But "baby being born" and "duchess wearing new dress" is one thing; one of the world's most famous and, arguably, influential men speaking out about conservation is another. Protecting our planet and the wildlife on it is at the heart of the ethos of The IoS. So I make no apology. (It's also, by the way, why I used a photograph of one of my mates as the "splash". He happened to be Frank Hewetson of the Greenpeace Arctic 30 protesters detained in Russia for two months, who had written to me from prison. Personal connection or preference is not significant: sharing an important message with the readers is.) And they both beat Strictly Come Dancing, IMHO.

Castaways calling

It's a Sunday morning habit: Andrew Marr at 9am; Radio 4's Broadcasting House at 9.45am. Have they mentioned the paper? What news has broken overnight? Then it's radio silence while The Archers grinds on. At 11.15am I return to Radio 4, for Desert Island Discs. Even if I don't like the castaway, or the music, it's always a compelling programme. And who hasn't compiled their own eight discs, just in case?

I felt a pang of sympathy, then, for Ant and Dec when their edition (to be broadcast this morning) was previewed. The poor dears don't merit a slot each; they come as one entity. But I suppose if you have made being joined at the hip your shtick for 23 years, you can't expect separation when it suits you.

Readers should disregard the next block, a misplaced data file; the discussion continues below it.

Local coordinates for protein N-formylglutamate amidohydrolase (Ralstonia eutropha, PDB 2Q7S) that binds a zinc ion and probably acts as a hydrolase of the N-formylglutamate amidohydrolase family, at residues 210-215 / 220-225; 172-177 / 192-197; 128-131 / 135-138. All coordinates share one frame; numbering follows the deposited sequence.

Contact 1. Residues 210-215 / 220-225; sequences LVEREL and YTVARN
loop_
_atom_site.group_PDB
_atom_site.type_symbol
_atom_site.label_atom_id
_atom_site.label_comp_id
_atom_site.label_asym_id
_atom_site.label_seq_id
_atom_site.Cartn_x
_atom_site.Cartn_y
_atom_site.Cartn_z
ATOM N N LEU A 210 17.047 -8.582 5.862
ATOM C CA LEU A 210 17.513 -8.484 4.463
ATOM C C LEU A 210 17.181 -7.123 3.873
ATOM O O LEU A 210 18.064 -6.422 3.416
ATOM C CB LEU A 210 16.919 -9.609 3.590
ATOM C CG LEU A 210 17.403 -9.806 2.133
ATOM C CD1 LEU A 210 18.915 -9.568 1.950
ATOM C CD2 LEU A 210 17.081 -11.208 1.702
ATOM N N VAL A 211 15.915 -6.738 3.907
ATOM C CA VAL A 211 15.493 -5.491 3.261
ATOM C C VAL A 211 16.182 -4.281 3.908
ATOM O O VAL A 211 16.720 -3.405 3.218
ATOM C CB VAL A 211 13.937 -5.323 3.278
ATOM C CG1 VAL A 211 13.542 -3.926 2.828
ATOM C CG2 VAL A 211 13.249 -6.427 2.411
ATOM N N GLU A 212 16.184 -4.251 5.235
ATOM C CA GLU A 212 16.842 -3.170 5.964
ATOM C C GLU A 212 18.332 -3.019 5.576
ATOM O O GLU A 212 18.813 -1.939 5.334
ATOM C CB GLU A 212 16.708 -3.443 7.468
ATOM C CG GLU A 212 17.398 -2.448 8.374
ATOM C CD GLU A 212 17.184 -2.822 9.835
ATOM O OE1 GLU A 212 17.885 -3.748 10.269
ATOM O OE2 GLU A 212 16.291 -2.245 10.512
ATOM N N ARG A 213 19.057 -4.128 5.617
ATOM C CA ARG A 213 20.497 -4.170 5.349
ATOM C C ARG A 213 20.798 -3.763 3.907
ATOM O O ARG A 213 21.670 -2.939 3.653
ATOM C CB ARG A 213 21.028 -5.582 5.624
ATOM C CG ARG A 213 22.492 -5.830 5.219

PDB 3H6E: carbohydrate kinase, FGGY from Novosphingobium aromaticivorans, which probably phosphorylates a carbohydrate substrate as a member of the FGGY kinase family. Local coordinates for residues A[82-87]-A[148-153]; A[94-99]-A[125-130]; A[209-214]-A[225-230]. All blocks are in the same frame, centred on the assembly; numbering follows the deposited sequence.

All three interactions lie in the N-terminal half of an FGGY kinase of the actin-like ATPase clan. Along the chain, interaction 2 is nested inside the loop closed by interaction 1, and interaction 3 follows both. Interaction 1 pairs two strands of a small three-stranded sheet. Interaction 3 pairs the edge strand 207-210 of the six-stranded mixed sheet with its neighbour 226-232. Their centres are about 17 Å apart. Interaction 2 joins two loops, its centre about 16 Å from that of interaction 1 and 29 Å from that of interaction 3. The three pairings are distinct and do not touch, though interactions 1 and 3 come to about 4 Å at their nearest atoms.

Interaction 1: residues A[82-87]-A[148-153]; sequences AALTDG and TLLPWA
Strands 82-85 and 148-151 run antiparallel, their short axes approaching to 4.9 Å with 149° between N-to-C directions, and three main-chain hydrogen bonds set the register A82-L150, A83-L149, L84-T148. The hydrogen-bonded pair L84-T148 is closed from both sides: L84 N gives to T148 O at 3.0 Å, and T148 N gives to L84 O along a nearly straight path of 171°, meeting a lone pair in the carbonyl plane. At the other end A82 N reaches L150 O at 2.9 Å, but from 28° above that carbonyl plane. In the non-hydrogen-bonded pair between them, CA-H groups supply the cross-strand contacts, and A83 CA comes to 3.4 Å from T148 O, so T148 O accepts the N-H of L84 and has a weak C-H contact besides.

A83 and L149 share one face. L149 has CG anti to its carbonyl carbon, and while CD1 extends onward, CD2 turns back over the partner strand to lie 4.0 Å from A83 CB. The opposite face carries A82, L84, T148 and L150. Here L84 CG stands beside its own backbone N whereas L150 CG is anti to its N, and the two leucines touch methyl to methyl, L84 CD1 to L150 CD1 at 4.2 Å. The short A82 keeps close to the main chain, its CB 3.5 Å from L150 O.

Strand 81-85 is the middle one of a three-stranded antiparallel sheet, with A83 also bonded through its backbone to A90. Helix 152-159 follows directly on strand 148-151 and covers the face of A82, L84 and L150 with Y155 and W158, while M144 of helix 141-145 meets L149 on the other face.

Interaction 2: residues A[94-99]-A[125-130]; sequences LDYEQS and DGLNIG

I haven't heard the programme, but I hope to discover that when they eat dinner, they sit down Ant to one side with the knife, and Dec to the other with the fork. (Think about it.)

No slave to the audience

Our Arts & Books section has an excellent array of previews for the year ahead. I've been lucky enough to see one of the biggest films of 2014 – Steve McQueen's 12 Years a Slave. This harrowing, yet beautiful, adaptation of Solomon Northup's book – which details his brutal treatment at the hands of white masters – already has Oscars and Bafta buzz. At the screening I attended, director McQueen was asked questions about the subject matter, the contemporary parallels and about the astonishing scene in which Northup – the brilliant Chiwetel Ejiofor – is forced to whip a fellow slave. The scene continues longer than is comfortable, and a mother in the audience had shielded her teenage son's eyes. It was I who asked McQueen if he had measured how much to show, whether a balance of decrying and glorifying violence was weighed up. He was what I suspect is typically forthright in his response. "I didn't think about it," he answered. "I made the film because I wanted to, not for an audience." Bold, brief, words.

I wonder, though, whether he will be provoked into a longer retort following the scandal of the Italian posters advertising the film – which is, remember, an important study of the treatment of young black men and reveals a hitherto less known side to slavery. The posters showcased Brad Pitt, who appears briefly in the last 15 or so minutes. After this awards season, I suspect no one will dare mess with McQueen's uncompromising vision again.

Janet Street-Porter is away